I have a friend in the stock rackets. I nicknamed him “green light” years ago. The reason is he always has a reason to buy stocks. If the market is falling, it is a great time to bargain hunt. If the market is soaring, you have to ride the wave. A nuclear strike incinerating NYC and the markets would not be enough to discourage the guy. He’s not unusual. That’s the business. That’s why you should never take advice from stock brokers or gamblers.
CNBC is the quintessential green light operation. No matter what, they can see the bright side. Today’s revised Q1 GDP is a good example.
The U.S. economy contracted in the first quarter for the first time in three years as it buckled under the weight of a severe winter, but there are signs activity has since rebounded.
Yeah, suddenly we’re all hot house flowers incapable of handling a little snow.
The decline in output, which also reflected a plunge in business spending on nonresidential structures, was sharper than Wall Street’s expectations. Economists had expected the revision to show GDP contracting at a 0.5 percent rate.
The economy grew at a 2.6 percent pace in the fourth quarter. U.S. financial markets are likely to shrug off the report, given the temporary factors that weighed down on growth and the fact that economic activity is rebounding.
Data ranging from employment to manufacturing suggests growth will accelerate sharply in the second quarter.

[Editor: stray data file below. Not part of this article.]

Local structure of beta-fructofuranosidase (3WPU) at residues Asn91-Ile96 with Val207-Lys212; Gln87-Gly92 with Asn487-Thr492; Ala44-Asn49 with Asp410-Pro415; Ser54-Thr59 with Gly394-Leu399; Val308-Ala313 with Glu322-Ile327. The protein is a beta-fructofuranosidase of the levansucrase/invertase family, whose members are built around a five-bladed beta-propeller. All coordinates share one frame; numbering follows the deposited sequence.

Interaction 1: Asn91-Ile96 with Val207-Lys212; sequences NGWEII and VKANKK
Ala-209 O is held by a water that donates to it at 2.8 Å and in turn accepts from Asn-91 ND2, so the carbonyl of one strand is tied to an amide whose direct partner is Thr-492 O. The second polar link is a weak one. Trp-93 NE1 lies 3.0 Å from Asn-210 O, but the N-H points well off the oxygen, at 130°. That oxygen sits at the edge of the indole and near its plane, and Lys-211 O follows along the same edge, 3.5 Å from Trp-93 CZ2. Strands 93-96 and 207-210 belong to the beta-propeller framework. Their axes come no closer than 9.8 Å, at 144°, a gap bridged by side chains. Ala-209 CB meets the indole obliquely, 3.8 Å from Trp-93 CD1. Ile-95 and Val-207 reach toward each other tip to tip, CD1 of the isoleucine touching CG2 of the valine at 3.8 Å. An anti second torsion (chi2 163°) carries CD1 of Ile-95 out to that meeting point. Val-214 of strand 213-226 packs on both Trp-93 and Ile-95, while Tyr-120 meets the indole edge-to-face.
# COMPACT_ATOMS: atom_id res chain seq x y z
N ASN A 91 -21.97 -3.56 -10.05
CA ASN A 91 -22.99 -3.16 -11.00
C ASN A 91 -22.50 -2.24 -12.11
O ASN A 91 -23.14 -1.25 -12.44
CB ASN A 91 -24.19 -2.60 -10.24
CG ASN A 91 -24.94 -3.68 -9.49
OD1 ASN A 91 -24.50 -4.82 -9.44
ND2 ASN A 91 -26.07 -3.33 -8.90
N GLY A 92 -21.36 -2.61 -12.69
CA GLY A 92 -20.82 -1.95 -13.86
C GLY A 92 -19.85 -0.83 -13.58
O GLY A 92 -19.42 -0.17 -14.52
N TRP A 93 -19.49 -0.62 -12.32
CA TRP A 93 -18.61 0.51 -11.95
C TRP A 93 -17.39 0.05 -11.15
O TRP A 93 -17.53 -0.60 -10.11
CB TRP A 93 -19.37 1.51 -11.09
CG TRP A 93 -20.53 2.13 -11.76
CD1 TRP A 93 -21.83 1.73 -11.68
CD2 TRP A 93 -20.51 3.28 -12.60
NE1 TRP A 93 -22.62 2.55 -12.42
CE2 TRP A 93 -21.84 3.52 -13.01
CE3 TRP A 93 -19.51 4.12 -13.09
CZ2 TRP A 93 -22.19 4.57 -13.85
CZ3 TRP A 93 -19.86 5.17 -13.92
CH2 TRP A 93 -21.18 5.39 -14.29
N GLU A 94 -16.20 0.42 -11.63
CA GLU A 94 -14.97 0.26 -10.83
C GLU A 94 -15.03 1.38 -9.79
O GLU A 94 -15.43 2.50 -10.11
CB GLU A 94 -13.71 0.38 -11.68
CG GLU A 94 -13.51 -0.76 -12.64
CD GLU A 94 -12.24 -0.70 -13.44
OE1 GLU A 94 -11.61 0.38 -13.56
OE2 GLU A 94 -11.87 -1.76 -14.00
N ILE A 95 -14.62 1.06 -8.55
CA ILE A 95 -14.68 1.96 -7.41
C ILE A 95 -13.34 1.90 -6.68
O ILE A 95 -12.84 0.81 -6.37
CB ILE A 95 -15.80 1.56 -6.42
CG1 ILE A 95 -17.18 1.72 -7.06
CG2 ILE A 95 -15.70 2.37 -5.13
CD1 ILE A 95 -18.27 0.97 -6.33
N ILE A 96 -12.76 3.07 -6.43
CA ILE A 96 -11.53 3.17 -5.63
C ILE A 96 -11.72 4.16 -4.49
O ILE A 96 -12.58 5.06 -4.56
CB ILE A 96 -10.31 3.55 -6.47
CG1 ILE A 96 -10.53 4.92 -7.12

Economists estimate severe weather could have chopped off as much as 1.5 percentage points from GDP growth. The government, however, gave no details on the impact of the weather.
Weather could have been a cause. Magic evil leprechauns could be the cause too. We don’t know, but let’s go with weather because we don’t think it was leprechauns.
Businesses accumulated $49.0 billion worth of inventories, far less than the $87.4 billion estimated last month.
It was the smallest amount in a year and left inventories subtracting 1.62 percentage points from first-quarter growth. But inventories should be a boost to second-quarter growth.
While the decline in exports was not as severe as initially thought, import growth was stronger. That resulted in a trade deficit that sliced off 0.95 percentage point from GDP growth.
A measure of domestic demand that strips out exports and inventories expanded at a 1.6 percent rate, rather than a 1.5 percent rate, indicating underlying strength in the economy.
Consumer spending, which accounts for more than two-thirds of U.S. economic activity, increased at a 3.1 percent rate. It was previously reported to have advanced at a 3.0 percent pace.
Spending was boosted by the Affordable Healthcare Act, which expanded healthcare coverage to many Americans. Consumer spending had increased at a brisk 3.3 percent pace in the fourth quarter.
Business spending on nonresidential structures, such as gas drilling, contracted at a 7.5 percent rate. It had previously been reported to have increased at a 0.2 percent pace. The report showed corporate profits after tax plunged at a 13.7 percent rate, the biggest drop since the fourth quarter of 2008.
Let’s see. Demand was higher, but profits were smaller. Business, for some reason, reduced inventories. But wait. Consumer spending was not higher on things people want like new TV’s and cars. It was higher for stuff they don’t want like health care. My goodness. Does anyone even bother to read the copy before it goes to press?